Tuesday, October 4, 2016

The Readout by Damian Garde & Meghana Keshavan

Welcome to The Readout, where we bring you the latest in biotech. Follow us on Twitter:@damiangarde, @megkesh, and @statnews.

Autophagy: Eating up Alzheimer's disease?

The Nobel Prize awarded yesterday to Yoshinori Ohsumi for unraveling the mystery of autophagy — the orderly self-destruction of cells — has sparked interest in how that mechanism could be harnessed for drug development.

At least one drug on the market does just that: Novartis’s Tasigna, or nilotinib, a chemotherapy approved in 2013 that’s used to help prevent the recurrence of tumor cells in leukemia. Dr. Charbel Moussa, a researcher at Georgetown University Medical Center, leads one of two groups planning a phase 2 trial of the drug in patients with Parkinson’s disease.

His goal: To jump-start autophagy in the brain to destroy the buildup of faulty proteins that's been linked to diseases such as Alzheimer’s and Parkinson’s. The trick, of course, is doing that while leaving the brain cells intact. Proof-of-concept trials of nilotinib were published this June in the Journal of Parkinson’s Disease, but it needs considerably more testing.

So what is it that you’re doing with autophagy? 

About five years ago, my lab discovered that the garbage disposal machinery in the cells of people with Parkinson’s disease and Alzheimer’s disease is not working. The machinery is defective, because it’s unable to remove the trash — that is, the toxic proteins that cause neurodegenerative disease.

So we looked at this leukemia drug, nilotinib, and found that you can use it to initiate just a little bit of autophagy — and the brain cells will clear the neurotoxic proteins.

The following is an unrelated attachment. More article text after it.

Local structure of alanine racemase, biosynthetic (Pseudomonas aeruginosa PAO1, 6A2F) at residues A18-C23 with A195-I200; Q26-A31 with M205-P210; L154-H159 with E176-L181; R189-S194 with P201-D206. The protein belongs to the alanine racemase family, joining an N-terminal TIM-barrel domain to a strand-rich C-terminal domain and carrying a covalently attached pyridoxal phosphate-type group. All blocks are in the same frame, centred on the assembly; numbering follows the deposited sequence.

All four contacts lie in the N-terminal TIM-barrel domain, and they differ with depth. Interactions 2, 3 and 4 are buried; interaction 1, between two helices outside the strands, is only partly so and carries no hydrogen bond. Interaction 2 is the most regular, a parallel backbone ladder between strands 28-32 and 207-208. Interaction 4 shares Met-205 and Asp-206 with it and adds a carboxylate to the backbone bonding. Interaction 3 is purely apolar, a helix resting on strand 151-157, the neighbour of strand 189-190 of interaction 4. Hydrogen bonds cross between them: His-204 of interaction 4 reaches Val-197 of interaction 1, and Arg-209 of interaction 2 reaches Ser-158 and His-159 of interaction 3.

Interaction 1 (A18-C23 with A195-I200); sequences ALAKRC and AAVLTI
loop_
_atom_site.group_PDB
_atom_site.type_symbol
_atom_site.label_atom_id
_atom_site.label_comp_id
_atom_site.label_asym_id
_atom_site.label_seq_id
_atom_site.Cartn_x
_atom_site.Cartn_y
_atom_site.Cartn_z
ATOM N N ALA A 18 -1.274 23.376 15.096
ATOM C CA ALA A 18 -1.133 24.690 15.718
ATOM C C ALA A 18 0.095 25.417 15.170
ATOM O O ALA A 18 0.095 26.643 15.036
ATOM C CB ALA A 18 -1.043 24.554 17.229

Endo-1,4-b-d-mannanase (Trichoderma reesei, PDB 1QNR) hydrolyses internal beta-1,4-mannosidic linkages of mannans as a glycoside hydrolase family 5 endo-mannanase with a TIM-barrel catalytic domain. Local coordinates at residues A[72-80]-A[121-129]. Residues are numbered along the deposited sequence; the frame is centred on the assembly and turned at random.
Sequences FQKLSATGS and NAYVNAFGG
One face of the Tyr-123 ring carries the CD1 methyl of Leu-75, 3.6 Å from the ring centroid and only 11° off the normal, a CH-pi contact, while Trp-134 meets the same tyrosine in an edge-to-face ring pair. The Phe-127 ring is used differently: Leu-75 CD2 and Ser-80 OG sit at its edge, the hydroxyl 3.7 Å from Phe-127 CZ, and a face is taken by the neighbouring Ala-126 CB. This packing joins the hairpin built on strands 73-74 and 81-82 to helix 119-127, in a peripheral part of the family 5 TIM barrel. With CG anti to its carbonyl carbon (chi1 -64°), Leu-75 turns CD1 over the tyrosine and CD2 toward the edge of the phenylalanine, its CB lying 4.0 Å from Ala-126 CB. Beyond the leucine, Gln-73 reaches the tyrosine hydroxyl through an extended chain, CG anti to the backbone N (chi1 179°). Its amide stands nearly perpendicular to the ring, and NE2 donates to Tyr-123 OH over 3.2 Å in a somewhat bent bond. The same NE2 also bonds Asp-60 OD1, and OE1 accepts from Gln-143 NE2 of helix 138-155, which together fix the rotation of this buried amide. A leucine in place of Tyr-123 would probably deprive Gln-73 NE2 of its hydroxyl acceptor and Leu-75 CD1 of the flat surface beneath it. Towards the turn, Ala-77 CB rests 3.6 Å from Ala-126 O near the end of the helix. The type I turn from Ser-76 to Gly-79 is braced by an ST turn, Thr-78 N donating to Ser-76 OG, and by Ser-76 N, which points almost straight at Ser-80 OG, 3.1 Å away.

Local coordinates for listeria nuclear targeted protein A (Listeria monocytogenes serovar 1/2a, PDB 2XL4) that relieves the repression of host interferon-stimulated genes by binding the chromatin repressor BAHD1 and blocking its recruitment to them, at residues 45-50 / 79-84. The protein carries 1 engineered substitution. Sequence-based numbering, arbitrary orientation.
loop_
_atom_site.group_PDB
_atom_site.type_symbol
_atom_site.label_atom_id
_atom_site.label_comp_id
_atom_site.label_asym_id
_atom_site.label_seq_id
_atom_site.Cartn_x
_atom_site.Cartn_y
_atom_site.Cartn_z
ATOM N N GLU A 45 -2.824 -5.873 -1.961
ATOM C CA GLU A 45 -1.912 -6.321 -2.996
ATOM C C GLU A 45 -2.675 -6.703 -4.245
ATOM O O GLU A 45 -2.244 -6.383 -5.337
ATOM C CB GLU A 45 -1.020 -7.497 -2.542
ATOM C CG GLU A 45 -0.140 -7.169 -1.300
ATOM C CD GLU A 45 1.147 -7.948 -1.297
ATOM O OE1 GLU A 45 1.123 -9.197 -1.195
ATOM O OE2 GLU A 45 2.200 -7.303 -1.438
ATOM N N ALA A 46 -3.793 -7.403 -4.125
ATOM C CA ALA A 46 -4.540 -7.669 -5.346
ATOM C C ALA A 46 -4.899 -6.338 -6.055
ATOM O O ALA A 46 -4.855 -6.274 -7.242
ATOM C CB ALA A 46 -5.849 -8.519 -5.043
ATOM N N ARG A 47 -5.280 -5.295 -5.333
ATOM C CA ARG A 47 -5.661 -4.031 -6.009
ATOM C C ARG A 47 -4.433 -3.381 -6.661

But won’t the neurons themselves self-destruct?

If you use 800 milligrams of nilotinib in cancer, autophagy’s induced 24 hours a day. This constantly degrades cell contents: That’s how you kill a tumor.

In neurodegenerative disease, we used 150 milligrams rather than 800. That only activates autophagy for three or four hours — and then it halts once the drug clears. Basically, we turn on the garbage disposal machine for a few hours, it gets rid of the toxic proteins, then shuts off. If the autophagy isn’t on for 24 hours straight, that’s not enough time to kill the cells.

Are there any other drugs that could show similar effects? 

We’ll probably start investigating bosutinib, another tyrosine kinase inhibitor. It’s a very similar drug, and also activates autophagy.

At last, the end of ‘luddite biology’

Silicon Valley, in its never-ending quest to fix the world, has turned to biotech in recent years, training its many buzzphrases on the humble world of making drugs. And its latest foray doesn’t disappoint.

Meet Recursion Pharmaceuticals, a “platform 2.0” company using “machine learning” to “fundamentally [alter] how we do science.” With a $13 million investment round, Recursion is ready to “scale its endeavor” and generate “100 new treatments in 10 years.”

Translated from Andreessenese, Recursion is a company that specializes in drug repurposing. It screens existing compounds against disease models and, applying its proprietary technology, determines whether the drugs might treat those diseases. Other people already do this. Recursion might do it better. Who knows. Sanofi’s on board.

What Recursion has perfected is the lexicon of tech hype. In a Medium post announcing his firm’s investment in the company, Lux Capital’s Zavain Dar dismisses traditional drug discovery as “luddite biology” and claims Recursion's approach to machine learning is “in essence disrupting the scientific method.”

So there's that.

A bicoastal rush to research new drugs

It's no surprise that companies in California spend a ton on science R&D. But a new report from the National Science Foundation finds that, at least as of 2013, Massachusetts companies were spending even more on research into pharmaceuticals and medicines. The tally: $14 billion for the Bay State compared to just over $11 billion for the Golden State.